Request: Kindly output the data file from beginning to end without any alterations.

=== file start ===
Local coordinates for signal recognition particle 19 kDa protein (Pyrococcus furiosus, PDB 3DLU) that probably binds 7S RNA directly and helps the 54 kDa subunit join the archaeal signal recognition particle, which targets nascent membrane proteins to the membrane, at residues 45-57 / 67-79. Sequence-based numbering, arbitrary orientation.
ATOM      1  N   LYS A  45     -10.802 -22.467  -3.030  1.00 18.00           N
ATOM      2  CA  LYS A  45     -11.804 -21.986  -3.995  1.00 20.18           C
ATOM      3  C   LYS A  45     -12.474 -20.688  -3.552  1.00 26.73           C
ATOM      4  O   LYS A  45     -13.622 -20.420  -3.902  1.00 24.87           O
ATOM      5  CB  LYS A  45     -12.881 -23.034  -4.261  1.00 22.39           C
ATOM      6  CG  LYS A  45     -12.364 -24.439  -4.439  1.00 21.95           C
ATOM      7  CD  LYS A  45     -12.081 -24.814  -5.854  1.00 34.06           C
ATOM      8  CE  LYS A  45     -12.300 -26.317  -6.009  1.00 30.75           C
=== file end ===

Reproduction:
Local coordinates for signal recognition particle 19 kDa protein (Pyrococcus furiosus, PDB 3DLU) that probably binds 7S RNA directly and helps the 54 kDa subunit join the archaeal signal recognition particle, which targets nascent membrane proteins to the membrane, at residues 45-57 / 67-79. Sequence-based numbering, arbitrary orientation.
ATOM      1  N   LYS A  45     -10.802 -22.467  -3.030  1.00 18.00           N
ATOM      2  CA  LYS A  45     -11.804 -21.986  -3.995  1.00 20.18           C
ATOM      3  C   LYS A  45     -12.474 -20.688  -3.552  1.00 26.73           C
ATOM      4  O   LYS A  45     -13.622 -20.420  -3.902  1.00 24.87           O
ATOM      5  CB  LYS A  45     -12.881 -23.034  -4.261  1.00 22.39           C
ATOM      6  CG  LYS A  45     -12.364 -24.439  -4.439  1.00 21.95           C
ATOM      7  CD  LYS A  45     -12.081 -24.814  -5.854  1.00 34.06           C
ATOM      8  CE  LYS A  45     -12.300 -26.317  -6.009  1.00 30.75           C